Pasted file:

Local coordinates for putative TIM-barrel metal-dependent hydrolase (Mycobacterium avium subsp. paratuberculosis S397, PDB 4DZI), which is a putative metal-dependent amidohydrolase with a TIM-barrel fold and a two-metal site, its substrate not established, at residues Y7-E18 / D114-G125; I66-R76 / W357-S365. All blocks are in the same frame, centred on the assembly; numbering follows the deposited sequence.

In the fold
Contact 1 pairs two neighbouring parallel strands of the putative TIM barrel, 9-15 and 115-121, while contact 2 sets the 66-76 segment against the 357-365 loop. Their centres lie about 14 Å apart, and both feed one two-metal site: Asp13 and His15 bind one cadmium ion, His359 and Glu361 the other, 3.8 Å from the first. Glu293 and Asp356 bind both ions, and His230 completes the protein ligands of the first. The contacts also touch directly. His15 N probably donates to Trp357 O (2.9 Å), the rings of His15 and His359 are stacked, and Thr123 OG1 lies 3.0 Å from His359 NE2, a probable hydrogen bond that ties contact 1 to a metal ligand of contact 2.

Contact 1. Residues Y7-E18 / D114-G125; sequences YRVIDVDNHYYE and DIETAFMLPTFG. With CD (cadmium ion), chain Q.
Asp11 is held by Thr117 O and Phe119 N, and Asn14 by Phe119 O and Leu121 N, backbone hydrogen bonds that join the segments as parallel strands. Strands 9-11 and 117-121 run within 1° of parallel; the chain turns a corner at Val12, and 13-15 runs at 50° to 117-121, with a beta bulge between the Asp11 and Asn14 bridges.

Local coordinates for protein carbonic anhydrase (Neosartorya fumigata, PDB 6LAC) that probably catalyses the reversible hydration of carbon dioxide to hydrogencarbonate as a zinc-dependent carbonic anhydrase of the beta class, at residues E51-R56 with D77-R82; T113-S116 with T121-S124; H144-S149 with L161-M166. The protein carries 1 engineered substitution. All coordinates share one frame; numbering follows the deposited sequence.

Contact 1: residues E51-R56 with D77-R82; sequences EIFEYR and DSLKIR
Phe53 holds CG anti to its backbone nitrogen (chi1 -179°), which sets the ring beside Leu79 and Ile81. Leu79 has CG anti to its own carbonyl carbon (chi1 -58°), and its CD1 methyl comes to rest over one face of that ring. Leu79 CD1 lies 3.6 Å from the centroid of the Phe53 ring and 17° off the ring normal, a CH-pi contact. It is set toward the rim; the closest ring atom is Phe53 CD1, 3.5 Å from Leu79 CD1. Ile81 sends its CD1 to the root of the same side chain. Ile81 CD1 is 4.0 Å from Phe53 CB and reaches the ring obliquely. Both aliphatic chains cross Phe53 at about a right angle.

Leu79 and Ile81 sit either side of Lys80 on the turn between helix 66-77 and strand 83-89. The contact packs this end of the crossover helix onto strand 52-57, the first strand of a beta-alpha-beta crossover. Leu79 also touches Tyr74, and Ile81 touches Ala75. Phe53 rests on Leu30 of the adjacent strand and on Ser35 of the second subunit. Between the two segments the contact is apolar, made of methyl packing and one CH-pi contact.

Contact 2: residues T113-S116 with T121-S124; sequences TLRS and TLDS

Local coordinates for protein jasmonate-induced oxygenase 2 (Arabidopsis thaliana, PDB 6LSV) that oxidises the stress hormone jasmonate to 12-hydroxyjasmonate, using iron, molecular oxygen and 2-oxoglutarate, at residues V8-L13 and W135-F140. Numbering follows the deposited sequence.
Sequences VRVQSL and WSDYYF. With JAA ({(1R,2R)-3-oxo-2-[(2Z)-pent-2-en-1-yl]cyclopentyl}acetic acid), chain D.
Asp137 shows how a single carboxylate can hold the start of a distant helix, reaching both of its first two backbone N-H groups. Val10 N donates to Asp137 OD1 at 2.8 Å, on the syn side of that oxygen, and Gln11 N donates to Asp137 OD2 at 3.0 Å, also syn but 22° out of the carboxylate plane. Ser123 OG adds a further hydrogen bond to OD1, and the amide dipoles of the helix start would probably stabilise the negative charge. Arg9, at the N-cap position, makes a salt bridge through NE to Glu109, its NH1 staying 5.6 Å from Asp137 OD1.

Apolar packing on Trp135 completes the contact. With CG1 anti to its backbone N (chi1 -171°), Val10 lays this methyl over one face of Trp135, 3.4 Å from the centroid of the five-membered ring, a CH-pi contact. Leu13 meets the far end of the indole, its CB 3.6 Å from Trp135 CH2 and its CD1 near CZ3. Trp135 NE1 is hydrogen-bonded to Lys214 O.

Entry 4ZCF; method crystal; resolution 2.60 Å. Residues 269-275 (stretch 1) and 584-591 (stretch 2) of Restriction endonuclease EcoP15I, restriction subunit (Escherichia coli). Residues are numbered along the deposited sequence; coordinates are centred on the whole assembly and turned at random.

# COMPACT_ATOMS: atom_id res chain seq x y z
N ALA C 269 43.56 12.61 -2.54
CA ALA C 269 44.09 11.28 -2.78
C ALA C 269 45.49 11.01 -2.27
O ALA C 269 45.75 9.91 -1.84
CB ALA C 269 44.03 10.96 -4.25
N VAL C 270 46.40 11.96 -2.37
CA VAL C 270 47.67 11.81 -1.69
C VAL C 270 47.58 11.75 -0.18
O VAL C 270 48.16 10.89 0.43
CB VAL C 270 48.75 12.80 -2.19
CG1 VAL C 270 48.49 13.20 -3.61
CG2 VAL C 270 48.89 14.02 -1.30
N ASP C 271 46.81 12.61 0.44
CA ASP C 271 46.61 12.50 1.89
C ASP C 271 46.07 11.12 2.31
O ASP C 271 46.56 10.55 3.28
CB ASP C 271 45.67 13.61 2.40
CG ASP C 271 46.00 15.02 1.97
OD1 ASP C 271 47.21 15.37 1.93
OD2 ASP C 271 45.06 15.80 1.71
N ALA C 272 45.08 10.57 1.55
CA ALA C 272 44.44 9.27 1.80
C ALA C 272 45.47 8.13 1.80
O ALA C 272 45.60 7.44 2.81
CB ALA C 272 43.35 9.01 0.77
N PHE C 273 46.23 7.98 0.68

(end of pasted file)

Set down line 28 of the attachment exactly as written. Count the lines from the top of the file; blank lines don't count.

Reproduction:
CG2 VAL C 270 48.89 14.02 -1.30